Matthew Bourne’s Sleeping Beauty returns for UK Tour and Saddlers Wells 2015 Christmas season.
New Adventures announced the first revival of Bourne’s reimagining of Tchaikovsky’s Sleeping Beauty since the 2012 premiere. The haunting new scenario is a gothic tale for all ages; the traditional tale of good vs. evil and rebirth is turned upside-down, creating a supernatural love story that even the passage of time itself cannot hinder.
Sleeping Beauty completed Matthew Bourne’s trio of re-imagined Tchaikovsky ballet masterworks that started in 1992 with Nutcracker! and, most famously, in 1995, with the international hit Swan Lake.
Matthew Bourne said today: “The unprecedented success of New Adventures Sleeping Beauty took us all by surprise in 2012 becoming our most popular production, uniformly selling out on its first UK tour and reaching 98% box office for its eight week season at Sadler’s Wells before it had even opened! For me, it is one of New Adventures finest achievements and the piece of which I am personally most proud. It also celebrates 20 years of working with my brilliant colleague, Lez Brotherston, who was rightly nominated for an Olivier Award for his glorious work on this production. I’m delighted that New Adventures will be waking up the Princess Aurora after only three years – 100 years seemed just too long to wait!”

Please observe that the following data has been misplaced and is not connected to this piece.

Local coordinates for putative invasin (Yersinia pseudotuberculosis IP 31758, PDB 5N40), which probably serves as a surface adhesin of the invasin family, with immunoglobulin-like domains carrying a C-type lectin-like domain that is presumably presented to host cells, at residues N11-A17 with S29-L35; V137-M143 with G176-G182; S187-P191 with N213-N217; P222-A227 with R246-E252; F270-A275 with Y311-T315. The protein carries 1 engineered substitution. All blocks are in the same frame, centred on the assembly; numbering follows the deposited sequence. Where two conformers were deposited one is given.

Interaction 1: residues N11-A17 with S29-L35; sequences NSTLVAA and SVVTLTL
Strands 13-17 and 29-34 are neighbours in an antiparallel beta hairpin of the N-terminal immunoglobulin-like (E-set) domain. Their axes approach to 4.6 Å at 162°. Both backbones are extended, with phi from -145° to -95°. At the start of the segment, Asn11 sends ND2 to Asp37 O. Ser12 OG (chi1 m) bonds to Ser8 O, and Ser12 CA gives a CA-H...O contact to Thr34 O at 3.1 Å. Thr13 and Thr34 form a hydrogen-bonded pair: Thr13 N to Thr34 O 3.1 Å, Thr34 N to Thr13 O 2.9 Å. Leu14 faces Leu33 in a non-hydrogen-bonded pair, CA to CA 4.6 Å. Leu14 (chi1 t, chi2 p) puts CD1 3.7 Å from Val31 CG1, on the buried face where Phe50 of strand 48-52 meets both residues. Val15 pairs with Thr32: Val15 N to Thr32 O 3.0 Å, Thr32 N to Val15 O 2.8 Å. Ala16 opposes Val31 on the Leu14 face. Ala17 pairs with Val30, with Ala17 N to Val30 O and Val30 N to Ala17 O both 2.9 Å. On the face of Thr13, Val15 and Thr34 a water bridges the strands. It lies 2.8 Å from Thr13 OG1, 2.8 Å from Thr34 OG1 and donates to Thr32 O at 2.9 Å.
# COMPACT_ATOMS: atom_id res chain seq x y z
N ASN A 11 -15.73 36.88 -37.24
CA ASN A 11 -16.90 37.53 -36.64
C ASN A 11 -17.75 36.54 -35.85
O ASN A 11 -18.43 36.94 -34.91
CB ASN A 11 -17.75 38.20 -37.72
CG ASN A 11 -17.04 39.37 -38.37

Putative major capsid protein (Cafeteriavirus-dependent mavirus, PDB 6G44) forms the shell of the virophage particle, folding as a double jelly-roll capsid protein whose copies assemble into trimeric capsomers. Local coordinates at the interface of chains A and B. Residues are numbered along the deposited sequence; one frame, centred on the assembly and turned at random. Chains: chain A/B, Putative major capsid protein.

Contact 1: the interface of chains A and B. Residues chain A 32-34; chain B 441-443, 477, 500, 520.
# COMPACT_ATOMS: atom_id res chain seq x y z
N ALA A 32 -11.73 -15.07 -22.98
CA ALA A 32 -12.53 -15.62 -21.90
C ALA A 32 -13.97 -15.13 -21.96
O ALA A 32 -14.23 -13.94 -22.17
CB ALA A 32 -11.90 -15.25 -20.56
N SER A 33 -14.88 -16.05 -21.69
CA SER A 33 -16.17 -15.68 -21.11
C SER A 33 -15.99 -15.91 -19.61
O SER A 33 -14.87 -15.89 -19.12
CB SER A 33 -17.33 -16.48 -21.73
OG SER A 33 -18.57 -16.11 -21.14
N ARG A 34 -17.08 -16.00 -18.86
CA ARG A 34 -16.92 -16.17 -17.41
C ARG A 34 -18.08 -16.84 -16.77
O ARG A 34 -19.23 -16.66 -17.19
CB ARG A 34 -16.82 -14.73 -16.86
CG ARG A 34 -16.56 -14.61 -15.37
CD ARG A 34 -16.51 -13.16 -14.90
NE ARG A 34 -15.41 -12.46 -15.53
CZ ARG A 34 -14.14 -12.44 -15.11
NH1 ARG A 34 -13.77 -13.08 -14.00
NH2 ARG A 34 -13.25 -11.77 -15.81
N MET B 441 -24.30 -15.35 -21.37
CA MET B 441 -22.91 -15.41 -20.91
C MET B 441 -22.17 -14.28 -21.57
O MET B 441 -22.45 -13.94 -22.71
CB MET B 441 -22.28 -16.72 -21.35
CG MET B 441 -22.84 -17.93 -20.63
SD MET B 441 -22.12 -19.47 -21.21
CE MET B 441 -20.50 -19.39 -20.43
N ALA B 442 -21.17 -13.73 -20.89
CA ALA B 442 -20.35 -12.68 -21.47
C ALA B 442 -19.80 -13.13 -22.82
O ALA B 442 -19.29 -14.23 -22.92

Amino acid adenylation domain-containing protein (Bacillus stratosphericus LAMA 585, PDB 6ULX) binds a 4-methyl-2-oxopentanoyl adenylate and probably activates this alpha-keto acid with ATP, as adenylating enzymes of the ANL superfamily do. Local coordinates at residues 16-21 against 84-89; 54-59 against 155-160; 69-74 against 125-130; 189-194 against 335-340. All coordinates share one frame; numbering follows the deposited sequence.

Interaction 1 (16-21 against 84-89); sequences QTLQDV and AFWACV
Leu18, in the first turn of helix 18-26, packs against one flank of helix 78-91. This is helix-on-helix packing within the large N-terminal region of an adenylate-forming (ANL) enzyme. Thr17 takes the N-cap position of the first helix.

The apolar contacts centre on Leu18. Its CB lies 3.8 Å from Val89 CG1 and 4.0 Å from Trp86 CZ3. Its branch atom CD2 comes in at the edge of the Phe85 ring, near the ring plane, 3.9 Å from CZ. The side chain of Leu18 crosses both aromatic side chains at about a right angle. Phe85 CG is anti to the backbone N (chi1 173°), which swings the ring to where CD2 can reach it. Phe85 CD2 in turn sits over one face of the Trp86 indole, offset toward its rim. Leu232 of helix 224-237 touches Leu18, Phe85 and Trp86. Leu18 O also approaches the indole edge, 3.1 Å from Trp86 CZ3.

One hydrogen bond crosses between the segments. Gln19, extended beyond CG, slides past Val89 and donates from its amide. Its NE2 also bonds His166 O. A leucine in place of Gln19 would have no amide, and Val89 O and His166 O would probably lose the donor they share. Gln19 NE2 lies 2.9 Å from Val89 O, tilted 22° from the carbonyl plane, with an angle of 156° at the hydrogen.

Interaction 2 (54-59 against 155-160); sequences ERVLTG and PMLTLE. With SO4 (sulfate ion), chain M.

The extensive national tour, forms part of a worldwide tour and opens at the Theatre Royal, Plymouth on 17 October 2015 with an eight week Christmas season at Sadler’s Wells from 1 December 2015 to 24 January 2016.
Perrault’s timeless fairy tale, about a young girl cursed to sleep for one hundred years, was turned into a legendary ballet by Tchaikovsky and choreographer, Marius Petipa, in 1890. Bourne takes this date as his starting point, setting the Christening of Aurora, the story’s heroine, in the year of the ballet’s first performance; the height of the Fin-de-Siecle period when fairies, vampires and decadent opulence fed the gothic imagination. As Aurora grows into a young woman, we move forwards in time to the more rigid, uptight Edwardian era; a mythical golden age of long Summer afternoons, croquet on the lawn and new dance crazes. Years later, awakening from her century long slumber, Aurora finds herself in the modern day; a world more mysterious than any Fairy story!
Matthew Bourne’s new scenario introduced several characters not seen in Petipa’s famous Ballet or Grimm’s fairy tale. This imaginary kingdom is ruled over by King Benedict and Queen Eleanor. Princess Aurora’s romantic interest is not a Prince, but the royal gamekeeper, Leo. Representing the central forces of good and evil are Count Lilac (“the King of the Fairies”) and the Dark Fairy Carabosse. Bourne has also created the character of Caradoc, the sinister but charming son of Carabosse. Princess Aurora’s Fairy Godparents are characterised by their names – Ardor, Hibernia, Autumnus, Feral and Tantrum.
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